AT TOKYO, the leaders of the seven industrial nations met roughly half of their responsibility concerning oil. They made progress toward forging an alliance on oil and took the essential step of pledging to hold their oil imports to firm and explicit limits through 1985. So far, so good. But, unhappily, the seven couldn't bring themselves to do anything that will make any immediate difference in an oil market that is overstrained and out of control. The leaders did not apparently feel themselves strong enough at home to tell their people that, for their own safety and the world's, they would have to do with a little less oil this summmer and end the superheated bidding among the buyers.
The import limits establish an important principle. But the seven have set their limits a little higher than their actual imports last year. Since there is not enough oil being produced in the world today to meet their present dangerous tensions among buyers and sellers.
Over the coming summer, in fact, the limits may actually make things worse. all of these countries will now begin to struggle desperately to get their imports up to the ceilings. That will increase the temptation to try to grab at each others' supplies -- the kind of destructive competition that the import limits, and whe whole Tokyo conference, were designed to end.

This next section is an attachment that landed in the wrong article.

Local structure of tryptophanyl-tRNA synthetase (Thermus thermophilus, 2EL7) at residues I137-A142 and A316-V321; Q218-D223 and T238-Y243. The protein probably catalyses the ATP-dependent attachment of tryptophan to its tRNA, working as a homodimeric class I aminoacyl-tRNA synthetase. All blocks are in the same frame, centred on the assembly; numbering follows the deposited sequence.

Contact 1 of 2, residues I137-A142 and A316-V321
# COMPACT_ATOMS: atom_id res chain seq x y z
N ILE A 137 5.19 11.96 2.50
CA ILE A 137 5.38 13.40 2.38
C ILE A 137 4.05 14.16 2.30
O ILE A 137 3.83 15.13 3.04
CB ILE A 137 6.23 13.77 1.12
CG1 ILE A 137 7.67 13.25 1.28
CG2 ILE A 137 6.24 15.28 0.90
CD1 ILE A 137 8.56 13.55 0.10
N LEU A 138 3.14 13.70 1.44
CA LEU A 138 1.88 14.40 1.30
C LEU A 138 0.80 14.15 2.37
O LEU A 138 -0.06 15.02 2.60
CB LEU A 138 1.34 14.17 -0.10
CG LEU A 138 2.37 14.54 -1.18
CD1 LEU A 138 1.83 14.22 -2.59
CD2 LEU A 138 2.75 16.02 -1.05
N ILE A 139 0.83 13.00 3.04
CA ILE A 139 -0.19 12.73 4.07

In defense of the seven at Toyko, it has to be acknowledged that actually cutting imports, or even pledging to hold them at present levels, would be difficult and painful. You can imagine the reaction if President Carter were to come home announcing that the gasoline lines would have to get a little longer for a while. Things are not much different in Western Europe. It can be argued that the import limits are worth having even if they take hold only next year.
But the months immediately ahead are going to be crucial. Several more months of unrestrained competition for scare oil among these seven countries, threaten serious political friction among them, not to mention further wild increase in oil prices. No doubt it is difficult to call on citizens to cut back. But these seven countries have been brought to their present posture by the reluctance of a succession of presidents and prime ministers, here and aboard, to call on their people to make difficult choices.
Beyond the specifics of the oil arrangements, the atmosphere of the Tokyo meeting was not entirely reassuring. Each of the seven was there as a negotiator, narrowly protecting one interest. None seems to have been notably forthcoming or farsighted. The need for a close and generous alliance among these seven is greater now than at any time since the postwar years. But the Tokyo meeting failed to demonstrate whether they are capable of it.